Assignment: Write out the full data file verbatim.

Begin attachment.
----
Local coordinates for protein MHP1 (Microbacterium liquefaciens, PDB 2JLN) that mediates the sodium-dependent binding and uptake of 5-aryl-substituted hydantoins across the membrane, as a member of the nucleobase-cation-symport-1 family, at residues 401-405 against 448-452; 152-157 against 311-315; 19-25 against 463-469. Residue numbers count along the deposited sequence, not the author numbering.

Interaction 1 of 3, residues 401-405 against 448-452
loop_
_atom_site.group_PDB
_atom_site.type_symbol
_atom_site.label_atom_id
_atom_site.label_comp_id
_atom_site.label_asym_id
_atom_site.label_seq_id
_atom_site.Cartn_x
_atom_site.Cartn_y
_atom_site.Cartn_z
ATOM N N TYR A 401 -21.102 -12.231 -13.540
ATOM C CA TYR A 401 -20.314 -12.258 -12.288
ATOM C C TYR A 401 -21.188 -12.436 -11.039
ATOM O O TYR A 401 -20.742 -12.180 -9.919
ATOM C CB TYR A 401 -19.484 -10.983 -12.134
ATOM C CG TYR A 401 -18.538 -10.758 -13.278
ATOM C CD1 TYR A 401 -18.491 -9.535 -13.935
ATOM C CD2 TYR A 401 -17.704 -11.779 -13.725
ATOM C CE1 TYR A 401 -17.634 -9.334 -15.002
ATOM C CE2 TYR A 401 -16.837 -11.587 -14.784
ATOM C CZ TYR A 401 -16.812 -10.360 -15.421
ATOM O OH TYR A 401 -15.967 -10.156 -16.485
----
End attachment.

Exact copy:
Local coordinates for protein MHP1 (Microbacterium liquefaciens, PDB 2JLN) that mediates the sodium-dependent binding and uptake of 5-aryl-substituted hydantoins across the membrane, as a member of the nucleobase-cation-symport-1 family, at residues 401-405 against 448-452; 152-157 against 311-315; 19-25 against 463-469. Residue numbers count along the deposited sequence, not the author numbering.

Interaction 1 of 3, residues 401-405 against 448-452
loop_
_atom_site.group_PDB
_atom_site.type_symbol
_atom_site.label_atom_id
_atom_site.label_comp_id
_atom_site.label_asym_id
_atom_site.label_seq_id
_atom_site.Cartn_x
_atom_site.Cartn_y
_atom_site.Cartn_z
ATOM N N TYR A 401 -21.102 -12.231 -13.540
ATOM C CA TYR A 401 -20.314 -12.258 -12.288
ATOM C C TYR A 401 -21.188 -12.436 -11.039
ATOM O O TYR A 401 -20.742 -12.180 -9.919
ATOM C CB TYR A 401 -19.484 -10.983 -12.134
ATOM C CG TYR A 401 -18.538 -10.758 -13.278
ATOM C CD1 TYR A 401 -18.491 -9.535 -13.935
ATOM C CD2 TYR A 401 -17.704 -11.779 -13.725
ATOM C CE1 TYR A 401 -17.634 -9.334 -15.002
ATOM C CE2 TYR A 401 -16.837 -11.587 -14.784
ATOM C CZ TYR A 401 -16.812 -10.360 -15.421
ATOM O OH TYR A 401 -15.967 -10.156 -16.485